Plosive consonants, what are they? Plosives, also known as stops, are consonants that when articulated, block your vocal tract and constrict airflow.

In Japanese, these are the sounds <k>, <g>, <t>, <d>, <b> and <p>. Although these phonemes sound similar to their English counterparts, there are a few key differences to keep in mind in order to improve your pronunciation.

Aspiration

The first thing to keep in mind is aspiration. Aspiration refers to the puff of air that comes out of your mouth when articulating these sounds. In English, these sounds are aspirated by default. If you hold out the palm of your hand in front of your mouth and say the  words pit, bit, kit, tick, door or go, you will feel a relatively strong puff of air hit your hand.

However, these sounds are not always aspirated. When pronouncing the words spit, skit and stick, you no longer feel that strong puff of air when articulating the <p>, <k> or <t> sounds. In these special scenarios, English plosives become unaspirated. 

Japanese, on the other hand, is a bit different. These sounds are always unaspirated. So an English speaker learning Japanese needs to learn how to make their plosives unaspirated even when they appear at the very beginning of words.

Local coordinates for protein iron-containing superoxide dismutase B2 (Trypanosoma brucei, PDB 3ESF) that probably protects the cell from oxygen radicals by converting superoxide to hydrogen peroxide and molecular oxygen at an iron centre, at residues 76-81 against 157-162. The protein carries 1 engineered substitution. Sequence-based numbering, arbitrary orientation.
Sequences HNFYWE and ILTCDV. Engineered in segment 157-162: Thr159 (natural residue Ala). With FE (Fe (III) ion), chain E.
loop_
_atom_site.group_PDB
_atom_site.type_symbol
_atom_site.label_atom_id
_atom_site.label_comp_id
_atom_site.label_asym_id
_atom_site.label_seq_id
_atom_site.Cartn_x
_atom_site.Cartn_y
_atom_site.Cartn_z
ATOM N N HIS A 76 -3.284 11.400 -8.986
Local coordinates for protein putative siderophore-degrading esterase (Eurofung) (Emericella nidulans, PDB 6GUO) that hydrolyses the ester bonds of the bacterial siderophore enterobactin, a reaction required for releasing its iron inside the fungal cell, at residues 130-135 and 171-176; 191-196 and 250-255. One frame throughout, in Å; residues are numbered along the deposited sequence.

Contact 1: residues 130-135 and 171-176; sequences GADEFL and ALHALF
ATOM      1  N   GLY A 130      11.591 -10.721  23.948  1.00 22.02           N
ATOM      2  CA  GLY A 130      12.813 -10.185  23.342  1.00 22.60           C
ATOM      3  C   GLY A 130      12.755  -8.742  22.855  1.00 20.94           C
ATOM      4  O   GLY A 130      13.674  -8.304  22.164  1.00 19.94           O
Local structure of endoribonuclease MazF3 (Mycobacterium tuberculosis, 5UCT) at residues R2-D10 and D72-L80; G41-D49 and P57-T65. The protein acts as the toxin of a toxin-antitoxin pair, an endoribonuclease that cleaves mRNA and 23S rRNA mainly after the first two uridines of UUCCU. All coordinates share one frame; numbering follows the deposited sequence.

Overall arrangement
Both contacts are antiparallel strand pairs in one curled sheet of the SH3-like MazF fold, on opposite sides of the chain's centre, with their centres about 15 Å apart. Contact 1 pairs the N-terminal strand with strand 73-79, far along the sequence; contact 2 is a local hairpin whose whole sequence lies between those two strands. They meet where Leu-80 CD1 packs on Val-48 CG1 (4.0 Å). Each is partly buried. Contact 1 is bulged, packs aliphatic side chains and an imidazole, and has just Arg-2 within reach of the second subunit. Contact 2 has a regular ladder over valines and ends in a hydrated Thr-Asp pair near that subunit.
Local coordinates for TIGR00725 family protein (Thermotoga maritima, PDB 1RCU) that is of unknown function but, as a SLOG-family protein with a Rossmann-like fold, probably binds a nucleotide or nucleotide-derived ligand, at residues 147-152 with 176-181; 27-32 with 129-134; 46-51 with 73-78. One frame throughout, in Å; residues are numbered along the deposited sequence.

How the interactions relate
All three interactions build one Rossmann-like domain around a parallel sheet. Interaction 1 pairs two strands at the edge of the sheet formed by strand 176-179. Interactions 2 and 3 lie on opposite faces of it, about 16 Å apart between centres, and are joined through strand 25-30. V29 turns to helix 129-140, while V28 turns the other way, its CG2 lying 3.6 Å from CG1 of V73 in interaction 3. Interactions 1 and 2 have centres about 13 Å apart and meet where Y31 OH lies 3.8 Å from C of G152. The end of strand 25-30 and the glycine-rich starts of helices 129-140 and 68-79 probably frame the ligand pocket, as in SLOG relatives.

The end result is that these plosive phonemes sound much more soft and muted in Japanese than they do in English.

Nasalization

The sounds がぎぐげご are also a bit special in Japanese. When they appear at the beginning of a word or phrase, they are pronounced like the English phoneme <g> only less aspirated, as described above.

However, when these sounds appear in the middle or end of a word, they become heavily nasalized by many speakers. When this happens, <g> winds up sounding much closer to the <ng> sound in the word sang then a regular <g> sound.

Some example words where you would see this nasalization occur include

かぐ -  Furniture

かがみ - Mirror

まんが - Manga

However you would not hear a nasalized <g> in the following words because the <g> sound is at the very beginning

ごま – Sesame

がれき – Rubble

ぎゅうにく – Beef

It’s worth pointing out that not all native speakers nasalize the <g> sound in this way. The nasal g is generally considered to be the more traditional and “posh” pronunciation and is much more common amongst older speakers. Younger speakers tend to not use it as much. Still though, it can be a nice affect to have in your Japanese speech, and it will be sure to impress those you are speaking to.

 

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